CoreLogic’s January House Price Index noted near-record growth across the country which is attributed in-part to tight inventory and demand that outweighs supply. Interestingly, the report notes the regions with a lower average value have a higher proportion of eligible purchasers - leading to increased competition and stronger growth in locations such as Gisborne Whanganui and Masterton.

Meaningful changes to the way property investors manage their tenants will be in force from February 11. Set to offer greater security to Kiwi renters, residential tenancy reforms have the potential to create greater community engagement and a better standard of living for some 1.5 million New Zealanders that rent their homes.

Topical articles:

Latest data from property platform realestate.co.nz shows the number of available properties for sale is at a 13-year low. Just 12,932 residential properties were listed on the website for sale during December 2020, down nearly 30 percent on the same period a year earlier. A shortage of available supply continues to impact the residential property market, leading to greater competition for quality properties which is expected to last until supply issues are addressed.

In his analysis of housing cycle peaks in 1987, 1996, 2004 and 2015, independent economist Tony Alexander highlights the enormous role interest rates play in providing an impetus for residential investment. This, coupled with rate cuts to term deposits and a fear of missing out, continues to contribute to an environment where present market momentum is expected to remain through quarter one 2021.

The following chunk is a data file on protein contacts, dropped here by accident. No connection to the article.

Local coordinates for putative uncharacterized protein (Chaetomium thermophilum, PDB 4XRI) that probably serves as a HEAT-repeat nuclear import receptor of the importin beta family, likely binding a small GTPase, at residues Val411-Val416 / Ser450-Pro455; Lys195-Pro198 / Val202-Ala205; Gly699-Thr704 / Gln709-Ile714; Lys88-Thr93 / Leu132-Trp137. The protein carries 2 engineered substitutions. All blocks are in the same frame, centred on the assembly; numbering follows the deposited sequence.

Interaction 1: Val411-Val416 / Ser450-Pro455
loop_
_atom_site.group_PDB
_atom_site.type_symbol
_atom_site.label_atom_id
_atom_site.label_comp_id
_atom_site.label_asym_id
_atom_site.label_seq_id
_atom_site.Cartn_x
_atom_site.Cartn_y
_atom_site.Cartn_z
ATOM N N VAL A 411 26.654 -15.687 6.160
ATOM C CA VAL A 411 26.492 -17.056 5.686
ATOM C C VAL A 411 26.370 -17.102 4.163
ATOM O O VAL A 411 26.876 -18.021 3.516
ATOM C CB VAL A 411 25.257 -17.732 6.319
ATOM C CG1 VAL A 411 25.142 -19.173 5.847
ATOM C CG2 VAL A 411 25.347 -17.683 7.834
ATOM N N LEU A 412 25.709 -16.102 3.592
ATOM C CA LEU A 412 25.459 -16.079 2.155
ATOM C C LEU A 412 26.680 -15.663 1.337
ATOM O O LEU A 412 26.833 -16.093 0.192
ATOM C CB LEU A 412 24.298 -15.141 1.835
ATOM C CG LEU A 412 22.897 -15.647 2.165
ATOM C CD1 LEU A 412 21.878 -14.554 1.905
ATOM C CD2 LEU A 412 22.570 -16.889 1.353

Market commentator Ashley Church says the scale of Kiwi wealth associated with residential assets makes the country wealthier and rising values are a good thing. Given previous market cycles and the inability of policy to have an impact on housing inflation, he maintains a market crash is unlikely.

“Every measure” shows existing homeowners are significantly better off in interest.co.nz’s latest Home Loan Affordability Report. However, the report highlights a growing inequality between homeowners and active first home purchasers. Where interest rate cuts have pushed down mortgage payments, they have also had an immediate effect on residential values, making it more difficult for first home buyers to gather a deposit.

• With news that ANZ Bank has joined Westpac in its 2.29 percent one-year fixed special rate, more mortgage rate cuts are expected to spur housing market activity. For borrowers putting their best foot forward in an over-saturated environment, lenders say it’s necessary to prove low-risk to the bank by demonstrating a stable income, good spending habits and selection of a quality investment.